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History of Beşiktaş

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    History of Beşiktaş

    Founding Years:
    During the fall of 1902, a group of 22 youngsters gathered in the garden of Madina Guard Osman Pasha’s mansion located in Serencebey, Beşiktaş on certain days of the week and practiced gymnastics. Led by Osman Pasha’s sons Mehmet Şamil and Hüseyin Bereket, the group, which included well-known neighborhood boys such as Ahmet Fetgari, Mehmet Ali Fetgeri, Nazımnazif Cemil Feti and Şevket Bey, was also interested in wrestling and weightlifting. But at that time, all public gatherings were strictly banned by the Sultan Abdul Hamid II for political reasons. When the Sultan heard of what was taking place in Serencebey, he ordered his special forces to raid the mansion, and the practicing youngsters were soon taken to the nearest police station. Luckily, since most boys were close to the Palace and did not actually engaged in playing football, a forbidden sport at that time, they were let go without being charged and allowed to carry on. Furthermore, in the following days, the sultan’s own son Abdülhalim publicly announced his backing of the boys and attended the practice sessions in person frequently. The famous Turkish boxer and wrestler Kenan Bey also started training the boys on a regular basis.

    Bereket Gymnastics Club was founded in March 1903 under a special permission from the authorities. After the declaration of constitutional monarchy in 1908, the restrictions on sports were eased considerably. Following the political events of March 31, 1909, Fuat Balkan and Mazhar Kazancı came to Istanbul from Edirne City with the Ottoman Movement Army. After the restoration of political order, Fuat Balkan, a proven fencing coach, and Mazhar Kazancı, a good wrestler and weightlifter, found the boys in Serencebey and succeeded in persuading them to train together. Fuat Balkan allowed the first floor of his house in Ihlamur, Beşiktaş to be used as club headquarters, and the title of Bereket Gymnastics Club was changed to Beşiktaş Ottoman Gymnastics Club. Thus, a sports club with gymnastics, track & field, wrestling, boxing, and fencing sections was founded. Refik and Şerafettin Begs, friends of Fuat Bey, were prominent fencers.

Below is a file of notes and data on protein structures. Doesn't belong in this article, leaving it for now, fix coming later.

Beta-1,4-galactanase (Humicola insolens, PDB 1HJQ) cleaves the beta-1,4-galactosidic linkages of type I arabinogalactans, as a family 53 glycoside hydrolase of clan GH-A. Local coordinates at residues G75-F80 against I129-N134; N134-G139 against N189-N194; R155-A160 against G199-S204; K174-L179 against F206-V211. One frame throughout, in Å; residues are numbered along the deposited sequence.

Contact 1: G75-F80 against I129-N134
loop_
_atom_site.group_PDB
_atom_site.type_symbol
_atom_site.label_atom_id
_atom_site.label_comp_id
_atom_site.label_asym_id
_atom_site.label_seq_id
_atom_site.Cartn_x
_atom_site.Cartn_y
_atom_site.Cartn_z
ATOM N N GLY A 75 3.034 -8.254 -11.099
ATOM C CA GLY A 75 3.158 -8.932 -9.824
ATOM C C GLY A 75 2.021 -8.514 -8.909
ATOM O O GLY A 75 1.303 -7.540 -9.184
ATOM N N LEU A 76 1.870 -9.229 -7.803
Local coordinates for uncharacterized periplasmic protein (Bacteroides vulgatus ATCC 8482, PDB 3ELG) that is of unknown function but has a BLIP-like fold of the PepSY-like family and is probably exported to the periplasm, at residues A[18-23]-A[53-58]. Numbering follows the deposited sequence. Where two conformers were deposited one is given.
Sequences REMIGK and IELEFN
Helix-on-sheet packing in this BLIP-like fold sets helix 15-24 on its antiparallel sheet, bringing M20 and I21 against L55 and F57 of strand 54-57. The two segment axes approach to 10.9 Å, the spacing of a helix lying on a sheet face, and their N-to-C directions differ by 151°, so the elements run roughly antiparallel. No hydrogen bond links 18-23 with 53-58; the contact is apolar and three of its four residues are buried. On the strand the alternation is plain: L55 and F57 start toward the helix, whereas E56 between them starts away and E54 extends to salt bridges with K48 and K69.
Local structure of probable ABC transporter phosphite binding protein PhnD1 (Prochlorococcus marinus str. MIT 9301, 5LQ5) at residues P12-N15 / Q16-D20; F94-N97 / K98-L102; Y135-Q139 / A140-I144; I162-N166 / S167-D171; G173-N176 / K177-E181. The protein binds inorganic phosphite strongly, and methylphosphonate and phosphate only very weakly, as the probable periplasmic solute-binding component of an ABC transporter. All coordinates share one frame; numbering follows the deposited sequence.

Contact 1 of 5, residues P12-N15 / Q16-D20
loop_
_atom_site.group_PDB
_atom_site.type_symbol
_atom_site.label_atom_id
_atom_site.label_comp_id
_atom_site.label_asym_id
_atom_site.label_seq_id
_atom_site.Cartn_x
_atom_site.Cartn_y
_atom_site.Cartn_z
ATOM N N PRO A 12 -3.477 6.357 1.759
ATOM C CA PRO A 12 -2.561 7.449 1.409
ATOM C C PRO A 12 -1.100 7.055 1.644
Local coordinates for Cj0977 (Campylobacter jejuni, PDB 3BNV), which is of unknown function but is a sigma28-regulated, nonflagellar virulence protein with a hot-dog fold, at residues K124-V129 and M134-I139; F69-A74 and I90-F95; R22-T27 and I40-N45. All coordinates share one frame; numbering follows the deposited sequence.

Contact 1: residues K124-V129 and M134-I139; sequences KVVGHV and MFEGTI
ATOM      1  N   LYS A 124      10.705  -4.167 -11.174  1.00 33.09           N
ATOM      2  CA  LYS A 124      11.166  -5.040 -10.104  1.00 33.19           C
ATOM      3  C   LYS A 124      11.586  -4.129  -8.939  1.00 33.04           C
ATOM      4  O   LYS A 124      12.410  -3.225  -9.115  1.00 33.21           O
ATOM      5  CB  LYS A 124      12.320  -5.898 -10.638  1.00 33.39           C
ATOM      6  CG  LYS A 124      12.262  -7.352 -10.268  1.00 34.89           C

With the support of Beyoğlu Governor Muhittin Bey, Beşiktaş Ottoman Gymnastics Club became the first registered Turkish sports club on January 13, 1910. The interest among local youths in the club grew rapidly, and the number of members actively engaged in club activities went up to 150. The club headquarters eventually was moved from Ihlamur to the larger building, no. 49, in Akaretler. When this building was too small to serve the needs of the club after a while; the building, no. 84, again in Akaretler, became new headquarters. The yard behind this building was turned into a sports pitch.

    For years, the original colours of the Beşiktaş were believed to be Red and White; and then temporarily changed into Black and White as a sign of mourning for the dead in Balkan Wars, which included some players of the club. Although most written sources endorse this claim, a detailed study carried out for Beşiktaş’s 100th anniversary documentary had shown that red was never used in club’s first colors; and Beşiktaş’s colours were always Black and White. The 100th Anniversary documentary produced by Mr. Tuğrul Yenidoğan, has put an end to further arguments on the subject once and for all.

    Since, at the beginning, only individual sports were being practiced in the Osman Pasha Mansion, there was no need for team colours or uniform. However, as the number of active sportsmen increased each passing day; Mehmet Şamil Bey, who had graduated from a well-known French school, asked the Founders Committee to hold a meeting on finding a badge for the club. He removed the pin badge he used in his school days bearing the colours of his school from his lapel and showed it around. He said, “We must have a crest just like this one, and all club members must wear it.” Those attending the meeting eagerly agreed to Mehmet Şamil Bey’s proposal. At the end of the meeting, the colours of the Club to be shown on the crest were decided. The two principal colors of nature in full contrast to each other were chosen as the Club colours: Black and White…